[Omic Data Analysis Tutorial] Microarray Data Visualization, Statistical Inference and Pattern Discovery
No matter if you're dealing with microarray or RNA-seq data with calculated FPKM or read counts, it is important to perform downstream analysis to make sense of the data and identify interesting data patterns, samples, genes or proteins. In this article, we will introduce some commonly-used visualization and statistical analysis functions that are covered in the second half of our Microarray Analysis video tutorials:
- Visualize Data with Array Studio Views
- Statistical Inference and Pattern Discovery
-Omic Data are read-only data constructs. The most common way to explore -Omic data is to add "Views" onto your data, including a "table" view to directly visualize the numerical data values or a "chart" view, such as the Variable view and Scatter plot.
The most common way to look at your -Omic data is with the Table View. Although it looks like a standard spreadsheet, the Table View is actually a visualization of your underlying data. It is dynamically connected to the attached annotation and design metadata, and can be sorted and filtered without worry of altering the underlying data. Array Studio is able to easily handle millions of rows and columns in the Table View .
Example functions introduced in the video tutorial will allow you to:
- Sort and Filter Table Views
- Display context-specific details from metadata
- Convert read-only -Omic data to editable Table data
- Log2-transform your expression data
- Link to publish databases through Web Details On-Demand
- Visualize distribution of expression values with Kernel Density
Depending on the contents of your -Omic data or table, Array Studio has about 40 views to interactively display your data. This video clip briefly walks through some of the more popular Views for Gene-level data; the Variable View and Pairwise Scatter Plot.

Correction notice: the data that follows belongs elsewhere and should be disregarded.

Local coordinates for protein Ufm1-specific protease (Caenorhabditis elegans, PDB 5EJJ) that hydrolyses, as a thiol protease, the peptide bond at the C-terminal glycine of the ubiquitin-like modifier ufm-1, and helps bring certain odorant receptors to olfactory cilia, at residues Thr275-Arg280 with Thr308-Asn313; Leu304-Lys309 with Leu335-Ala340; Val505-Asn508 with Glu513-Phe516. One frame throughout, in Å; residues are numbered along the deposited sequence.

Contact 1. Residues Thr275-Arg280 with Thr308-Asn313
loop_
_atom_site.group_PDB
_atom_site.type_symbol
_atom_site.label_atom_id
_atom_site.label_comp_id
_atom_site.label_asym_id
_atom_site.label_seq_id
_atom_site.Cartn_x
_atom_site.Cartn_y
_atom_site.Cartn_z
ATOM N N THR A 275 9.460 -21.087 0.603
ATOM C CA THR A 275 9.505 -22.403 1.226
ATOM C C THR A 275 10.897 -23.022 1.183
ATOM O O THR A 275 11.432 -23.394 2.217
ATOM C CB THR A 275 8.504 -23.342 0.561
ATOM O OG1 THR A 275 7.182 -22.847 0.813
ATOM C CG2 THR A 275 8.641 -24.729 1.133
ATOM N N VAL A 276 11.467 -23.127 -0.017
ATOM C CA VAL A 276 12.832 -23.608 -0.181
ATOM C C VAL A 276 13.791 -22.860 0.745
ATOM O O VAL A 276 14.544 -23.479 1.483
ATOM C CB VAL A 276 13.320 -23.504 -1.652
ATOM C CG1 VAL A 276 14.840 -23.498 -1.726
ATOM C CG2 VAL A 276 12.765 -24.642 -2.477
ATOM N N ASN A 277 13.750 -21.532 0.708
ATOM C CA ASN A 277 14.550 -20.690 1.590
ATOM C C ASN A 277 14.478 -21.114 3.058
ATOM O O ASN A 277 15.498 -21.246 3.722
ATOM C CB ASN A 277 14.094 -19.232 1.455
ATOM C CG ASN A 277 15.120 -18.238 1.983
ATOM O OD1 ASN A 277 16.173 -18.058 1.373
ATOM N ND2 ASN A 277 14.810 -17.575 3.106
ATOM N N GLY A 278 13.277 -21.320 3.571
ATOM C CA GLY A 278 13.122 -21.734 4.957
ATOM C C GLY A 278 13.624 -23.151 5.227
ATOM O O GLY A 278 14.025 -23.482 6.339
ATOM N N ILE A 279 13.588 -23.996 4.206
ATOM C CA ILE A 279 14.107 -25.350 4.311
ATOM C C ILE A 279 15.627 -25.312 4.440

Gene expression data can be grouped using Hierarchical Clustering by Variables (e.g. genes) and Observations (e.g. samples) to reveal associations in your data.
In additional to visualizing the overall clustering pattern, you can also search datasets for variables/observations with similar patterns to your variable/observation of interest through Find Neighbors. You can display these comparisons in multiple ways, including pairwise correlation/MA plots, heatmaps, and 3D scatter plots.
The One-Way ANOVA is used to research the effects of a single factor, while Two-Way ANOVA can be used to research the effects of two factors on expression data. This model generates an inference report, including automatically generated Report View and VolcanoPlotView. Additionally, the Venn Diagram and Inference Report Summary can help to quickly visualize the deferentially expressed genes.
If you are interested in discovering pathways or functionally related genes that are enriched in your data, you can run the Gene Ontology (GO) module. This module will perform built-in gene ontology classification on one or more significant lists. Once you generate a list of significant variables, Array Studio can go through all possible GO terms (across different class levels) to see how many variables in the list are covered by the GO terms. You can infer different biological attributes (such as functions, corresponding biological process) of the variables in the list.